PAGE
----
How are universities dealing with student requirements post-pandemic?

In this new, heavily-digital world, evidence suggests universities are having to become increasingly digital, and potential students prefer universities with cutting-edge technology. In 2012, the undergraduate tech survey from Educause Centre for Applied Research showed that 49% of students would like to see an increase in learning management systems (LMS), 57% would like to see more open educational resources (OER), 46% would like more online videos and 55% more online games; so how are universities faring in 2021, nine years after these initial findings?

“A decade later, people using these resources are far more sophisticated, especially in the last 18 months. Ten years ago, the prospect of a Zoom classroom would’ve been seen as hi-tech and fun, whereas now a breakout room is a must. Attention spans have decreased; bite-size learning is now more effective. More interactive platforms that allow for engagement in different ways is appreciated, and game-based learning is definitely on the rise,” observes Diana Bowman, a professor from the School of Innovation in Society, Arizona.

“Before we think about what the future looks like, we have to take a step back and think about actually getting everybody connected”  Diana Bowman, School of Innovation in Society

Diana emphasises the fact that there is more to the story than keeping up with student expectations. “Before we think about what the future looks like, we have to take a step back and think about actually getting everybody connected… It’s not just about giving wifi access and a computer, it’s also about digital literacy that goes with it to ensure that students have the connection. A student could be 73 or 17, but we need to make sure that they can access high-quality education.” I think it’s fair to say inclusion and accessibility for all is essential.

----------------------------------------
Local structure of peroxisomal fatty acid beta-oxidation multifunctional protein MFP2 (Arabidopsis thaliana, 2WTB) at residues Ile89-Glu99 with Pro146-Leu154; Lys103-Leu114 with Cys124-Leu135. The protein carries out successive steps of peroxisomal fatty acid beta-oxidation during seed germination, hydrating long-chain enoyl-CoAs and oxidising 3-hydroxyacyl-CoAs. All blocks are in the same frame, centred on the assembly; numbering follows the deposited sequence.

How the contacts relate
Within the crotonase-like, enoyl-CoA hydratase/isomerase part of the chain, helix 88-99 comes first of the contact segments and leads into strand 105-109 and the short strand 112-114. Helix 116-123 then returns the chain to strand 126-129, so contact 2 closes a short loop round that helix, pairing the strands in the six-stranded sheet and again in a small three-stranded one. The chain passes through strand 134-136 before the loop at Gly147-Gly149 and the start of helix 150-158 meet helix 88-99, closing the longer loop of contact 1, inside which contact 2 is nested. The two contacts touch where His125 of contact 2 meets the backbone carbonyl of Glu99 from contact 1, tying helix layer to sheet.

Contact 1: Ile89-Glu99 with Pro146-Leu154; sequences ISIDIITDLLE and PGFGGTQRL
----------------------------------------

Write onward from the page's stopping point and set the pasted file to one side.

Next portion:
A need for an end-to-end educational strategy

Image source: Priscilla Du Preez/Unsplash

Sumit Bhatia, professor of emerging technologies at Ryerson University, Canada, agrees. He thinks that the kind of development the world has seen over the last decade has been significant. But rather than focus on specific types of learning management systems available, the more important question is: “Are we thinking about tech strategy from a holistic perspective?”

“Are we thinking about tech strategy from a holistic perspective?” – Sumit Bhatia, Ryerson University

There’s a huge need “for different types of learners, different types of environments and different points of access”. He makes the important point that university students can include people with disabilities, people who are elderly and working single parents. “There’s a whole spectrum of students out there, and the technological model would ideally cater for everyone’s individual needs. What is required is an ‘end-to-end educational strategy’.